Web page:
Carboxylic acids in nature: formic acid, acetic acid, citric acid, lactic acid, pyruvic acid, amino acids, etc.

Soaps are sodium of potassium salts of long-chain carboxylic acids (or fatty acids). The long chains are hydrophobic that interact with grease-like stuff, and the –COONa+ (or K+) part is hydrophilic that interact with water and makes soap "soluble" in water (which actually forms micelles). What would happen to soap if the water is "hard"? (See P. 445)

1) Form esters with alcohols, e.g., formation of aspirin, formation of heroin from morphine via simple acetylation, etc.
    R–COOH + R’OH ® R–CO–OH + H2O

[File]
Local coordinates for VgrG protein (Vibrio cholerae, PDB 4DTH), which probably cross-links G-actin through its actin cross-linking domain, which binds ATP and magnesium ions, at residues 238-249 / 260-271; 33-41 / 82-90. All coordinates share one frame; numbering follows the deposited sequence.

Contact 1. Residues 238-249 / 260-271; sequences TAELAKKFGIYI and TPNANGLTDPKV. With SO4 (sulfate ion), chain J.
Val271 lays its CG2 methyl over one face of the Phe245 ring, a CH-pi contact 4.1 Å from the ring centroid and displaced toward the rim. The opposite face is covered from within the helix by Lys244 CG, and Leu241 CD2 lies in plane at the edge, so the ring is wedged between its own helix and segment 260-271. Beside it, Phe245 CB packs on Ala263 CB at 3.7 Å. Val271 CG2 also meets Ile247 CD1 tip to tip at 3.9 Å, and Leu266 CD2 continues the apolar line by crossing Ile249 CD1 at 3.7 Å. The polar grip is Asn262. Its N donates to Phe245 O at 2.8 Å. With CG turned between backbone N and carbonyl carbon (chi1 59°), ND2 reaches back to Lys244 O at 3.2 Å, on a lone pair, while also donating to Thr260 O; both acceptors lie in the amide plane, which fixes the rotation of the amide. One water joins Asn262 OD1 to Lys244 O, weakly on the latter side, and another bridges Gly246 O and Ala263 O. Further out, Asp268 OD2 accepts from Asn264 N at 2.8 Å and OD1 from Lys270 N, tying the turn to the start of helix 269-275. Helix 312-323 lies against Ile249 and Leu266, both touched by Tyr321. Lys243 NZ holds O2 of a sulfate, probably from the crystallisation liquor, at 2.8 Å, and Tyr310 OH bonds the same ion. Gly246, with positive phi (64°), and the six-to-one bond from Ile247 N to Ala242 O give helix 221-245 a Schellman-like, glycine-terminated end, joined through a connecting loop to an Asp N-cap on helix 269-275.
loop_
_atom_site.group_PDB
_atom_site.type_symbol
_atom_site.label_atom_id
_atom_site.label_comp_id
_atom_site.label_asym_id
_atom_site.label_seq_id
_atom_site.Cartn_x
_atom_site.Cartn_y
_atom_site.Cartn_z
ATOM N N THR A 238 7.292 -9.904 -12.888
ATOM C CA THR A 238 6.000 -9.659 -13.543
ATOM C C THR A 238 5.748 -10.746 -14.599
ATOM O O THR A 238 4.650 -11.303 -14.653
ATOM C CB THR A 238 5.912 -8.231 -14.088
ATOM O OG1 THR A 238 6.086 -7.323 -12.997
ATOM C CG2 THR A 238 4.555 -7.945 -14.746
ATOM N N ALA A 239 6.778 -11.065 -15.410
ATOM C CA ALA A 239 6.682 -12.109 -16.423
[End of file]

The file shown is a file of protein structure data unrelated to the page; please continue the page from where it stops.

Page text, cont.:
Thus, the reverse reaction is the hydrolysis of esters.

    Reaction of a dicarboxylic acid with a diol can produce a polymer, a polyester.
        HOOC–R–COOH + HO–R’–OH ® HOOC–R–COO–R’–OH + H2O
        Add another acid ® another diol …® ® ® ® a polyester!!

2) Form amides with amines, e.g., formation of peptide bonds (linking amino group of one amino acid with the carboxyl group of another amino acid)
    R–COOH + R’NH2 ® R–CO–NHR + H2O
    Thus, the reverse reaction is the hydrolysis of amide bonds, including the hydrolysis of a peptide bond.

Reaction of a dicarboxylic acid with a diamine can produce a polymer, e.g., nylone-66 is formed by linking 1,6-hexandioic acid with 1,6-hexanediamine:
    HOOC(CH2)4COOH + H2N(CH2)6NH2 ® –(CO(CH2)4–CONH–(CH2)6NH)n

How about formation of proteins? See P. 595.

Both the >C=O group and the NH group can be involved in H-bonding.

Phosphoric acid can also form esters, phosphoesters, which are the backbone of nucleic acids!!